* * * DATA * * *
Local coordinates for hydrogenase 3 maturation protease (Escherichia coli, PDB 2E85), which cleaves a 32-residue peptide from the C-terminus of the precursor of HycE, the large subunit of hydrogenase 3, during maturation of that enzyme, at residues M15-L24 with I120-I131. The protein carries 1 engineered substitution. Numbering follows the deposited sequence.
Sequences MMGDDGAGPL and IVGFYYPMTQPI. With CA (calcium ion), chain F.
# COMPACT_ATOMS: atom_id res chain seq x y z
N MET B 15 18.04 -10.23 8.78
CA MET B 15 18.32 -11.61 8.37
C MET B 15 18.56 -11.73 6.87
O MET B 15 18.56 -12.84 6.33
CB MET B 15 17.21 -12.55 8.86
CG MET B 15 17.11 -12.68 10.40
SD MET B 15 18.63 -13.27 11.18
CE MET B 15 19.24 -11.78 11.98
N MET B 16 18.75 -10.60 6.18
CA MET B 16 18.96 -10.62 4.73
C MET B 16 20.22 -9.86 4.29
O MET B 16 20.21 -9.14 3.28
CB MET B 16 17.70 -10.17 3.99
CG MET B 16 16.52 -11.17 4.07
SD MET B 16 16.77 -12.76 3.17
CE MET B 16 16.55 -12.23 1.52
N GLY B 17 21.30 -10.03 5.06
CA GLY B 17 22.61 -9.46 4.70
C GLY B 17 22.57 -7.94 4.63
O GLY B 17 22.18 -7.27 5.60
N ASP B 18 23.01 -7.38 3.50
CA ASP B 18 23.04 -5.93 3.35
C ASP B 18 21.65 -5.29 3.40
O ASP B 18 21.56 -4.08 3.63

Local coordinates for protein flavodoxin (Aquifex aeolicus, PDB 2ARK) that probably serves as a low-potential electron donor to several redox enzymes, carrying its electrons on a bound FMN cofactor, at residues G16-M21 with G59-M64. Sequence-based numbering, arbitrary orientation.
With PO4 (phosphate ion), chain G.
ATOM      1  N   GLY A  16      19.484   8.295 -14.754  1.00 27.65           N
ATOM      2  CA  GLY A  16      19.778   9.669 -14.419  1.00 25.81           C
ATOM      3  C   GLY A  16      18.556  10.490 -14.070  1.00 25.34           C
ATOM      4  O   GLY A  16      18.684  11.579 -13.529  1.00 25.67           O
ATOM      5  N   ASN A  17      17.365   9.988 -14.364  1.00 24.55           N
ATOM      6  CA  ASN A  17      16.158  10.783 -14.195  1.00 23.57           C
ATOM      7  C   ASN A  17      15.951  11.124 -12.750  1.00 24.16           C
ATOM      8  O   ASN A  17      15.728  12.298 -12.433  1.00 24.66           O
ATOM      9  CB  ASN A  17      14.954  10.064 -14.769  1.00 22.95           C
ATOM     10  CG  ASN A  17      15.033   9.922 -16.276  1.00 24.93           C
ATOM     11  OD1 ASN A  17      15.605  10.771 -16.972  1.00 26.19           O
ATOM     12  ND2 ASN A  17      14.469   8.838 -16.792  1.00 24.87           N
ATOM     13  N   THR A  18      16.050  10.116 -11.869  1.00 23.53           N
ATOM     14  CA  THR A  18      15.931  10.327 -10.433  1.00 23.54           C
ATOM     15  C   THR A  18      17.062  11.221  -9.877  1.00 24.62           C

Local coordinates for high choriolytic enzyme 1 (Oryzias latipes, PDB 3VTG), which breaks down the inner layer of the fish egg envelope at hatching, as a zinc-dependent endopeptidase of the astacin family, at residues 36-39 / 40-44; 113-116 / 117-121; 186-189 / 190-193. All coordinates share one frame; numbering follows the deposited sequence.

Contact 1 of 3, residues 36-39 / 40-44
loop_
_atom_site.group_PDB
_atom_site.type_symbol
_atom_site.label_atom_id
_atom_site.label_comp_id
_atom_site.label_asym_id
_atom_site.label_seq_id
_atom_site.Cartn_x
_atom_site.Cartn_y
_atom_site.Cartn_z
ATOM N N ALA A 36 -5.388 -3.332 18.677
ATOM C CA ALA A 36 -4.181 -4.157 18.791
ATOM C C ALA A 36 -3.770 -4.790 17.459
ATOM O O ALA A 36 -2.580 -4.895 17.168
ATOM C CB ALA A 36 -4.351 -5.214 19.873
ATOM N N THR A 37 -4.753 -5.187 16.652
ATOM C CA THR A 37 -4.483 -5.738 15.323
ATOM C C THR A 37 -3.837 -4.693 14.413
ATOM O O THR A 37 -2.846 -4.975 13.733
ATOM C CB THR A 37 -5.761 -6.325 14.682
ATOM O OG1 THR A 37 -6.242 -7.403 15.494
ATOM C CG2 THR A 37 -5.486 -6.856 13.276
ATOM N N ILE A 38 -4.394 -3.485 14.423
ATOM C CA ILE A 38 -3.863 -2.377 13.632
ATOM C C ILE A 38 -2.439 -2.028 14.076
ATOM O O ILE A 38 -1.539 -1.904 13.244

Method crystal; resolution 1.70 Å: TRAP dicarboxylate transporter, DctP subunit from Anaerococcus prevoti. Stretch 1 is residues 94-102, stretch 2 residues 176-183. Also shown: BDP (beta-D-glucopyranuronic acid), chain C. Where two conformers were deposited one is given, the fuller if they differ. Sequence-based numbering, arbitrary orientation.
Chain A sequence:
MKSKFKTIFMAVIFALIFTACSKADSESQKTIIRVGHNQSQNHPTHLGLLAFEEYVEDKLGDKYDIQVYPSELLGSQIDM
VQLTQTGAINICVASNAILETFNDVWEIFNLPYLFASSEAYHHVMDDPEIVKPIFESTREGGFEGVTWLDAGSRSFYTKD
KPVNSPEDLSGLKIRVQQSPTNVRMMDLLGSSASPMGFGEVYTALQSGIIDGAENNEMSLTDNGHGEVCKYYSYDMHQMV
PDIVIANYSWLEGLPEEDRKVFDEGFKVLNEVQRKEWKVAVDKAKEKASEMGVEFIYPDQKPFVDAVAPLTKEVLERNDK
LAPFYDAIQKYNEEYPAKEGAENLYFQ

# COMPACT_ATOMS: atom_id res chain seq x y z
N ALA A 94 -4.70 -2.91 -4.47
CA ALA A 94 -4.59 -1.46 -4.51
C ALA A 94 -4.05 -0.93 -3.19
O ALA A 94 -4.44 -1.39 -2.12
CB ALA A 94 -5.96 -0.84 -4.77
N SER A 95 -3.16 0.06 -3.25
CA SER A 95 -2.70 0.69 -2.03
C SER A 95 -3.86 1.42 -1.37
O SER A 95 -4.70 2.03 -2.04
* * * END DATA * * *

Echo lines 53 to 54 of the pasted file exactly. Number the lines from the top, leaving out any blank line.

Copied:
_atom_site.label_seq_id
_atom_site.Cartn_x